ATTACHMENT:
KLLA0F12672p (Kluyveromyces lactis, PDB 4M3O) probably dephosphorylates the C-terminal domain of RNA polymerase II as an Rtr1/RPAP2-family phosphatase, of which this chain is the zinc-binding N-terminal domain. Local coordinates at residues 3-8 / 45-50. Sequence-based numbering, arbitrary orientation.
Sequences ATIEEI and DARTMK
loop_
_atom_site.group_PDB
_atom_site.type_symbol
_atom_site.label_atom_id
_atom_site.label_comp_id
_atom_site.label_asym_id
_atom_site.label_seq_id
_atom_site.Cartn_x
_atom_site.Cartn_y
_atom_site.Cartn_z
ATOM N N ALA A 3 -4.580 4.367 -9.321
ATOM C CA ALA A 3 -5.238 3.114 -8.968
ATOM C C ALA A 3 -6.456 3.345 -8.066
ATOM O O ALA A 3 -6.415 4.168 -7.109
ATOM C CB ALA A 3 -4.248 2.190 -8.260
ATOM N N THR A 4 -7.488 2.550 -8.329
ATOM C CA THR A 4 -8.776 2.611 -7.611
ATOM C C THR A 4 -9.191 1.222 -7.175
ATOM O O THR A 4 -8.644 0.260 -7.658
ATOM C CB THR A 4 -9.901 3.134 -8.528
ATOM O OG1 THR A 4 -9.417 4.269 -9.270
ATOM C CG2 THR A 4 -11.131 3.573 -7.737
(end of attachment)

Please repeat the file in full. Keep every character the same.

KLLA0F12672p (Kluyveromyces lactis, PDB 4M3O) probably dephosphorylates the C-terminal domain of RNA polymerase II as an Rtr1/RPAP2-family phosphatase, of which this chain is the zinc-binding N-terminal domain. Local coordinates at residues 3-8 / 45-50. Sequence-based numbering, arbitrary orientation.
Sequences ATIEEI and DARTMK
loop_
_atom_site.group_PDB
_atom_site.type_symbol
_atom_site.label_atom_id
_atom_site.label_comp_id
_atom_site.label_asym_id
_atom_site.label_seq_id
_atom_site.Cartn_x
_atom_site.Cartn_y
_atom_site.Cartn_z
ATOM N N ALA A 3 -4.580 4.367 -9.321
ATOM C CA ALA A 3 -5.238 3.114 -8.968
ATOM C C ALA A 3 -6.456 3.345 -8.066
ATOM O O ALA A 3 -6.415 4.168 -7.109
ATOM C CB ALA A 3 -4.248 2.190 -8.260
ATOM N N THR A 4 -7.488 2.550 -8.329
ATOM C CA THR A 4 -8.776 2.611 -7.611
ATOM C C THR A 4 -9.191 1.222 -7.175
ATOM O O THR A 4 -8.644 0.260 -7.658
ATOM C CB THR A 4 -9.901 3.134 -8.528
ATOM O OG1 THR A 4 -9.417 4.269 -9.270
ATOM C CG2 THR A 4 -11.131 3.573 -7.737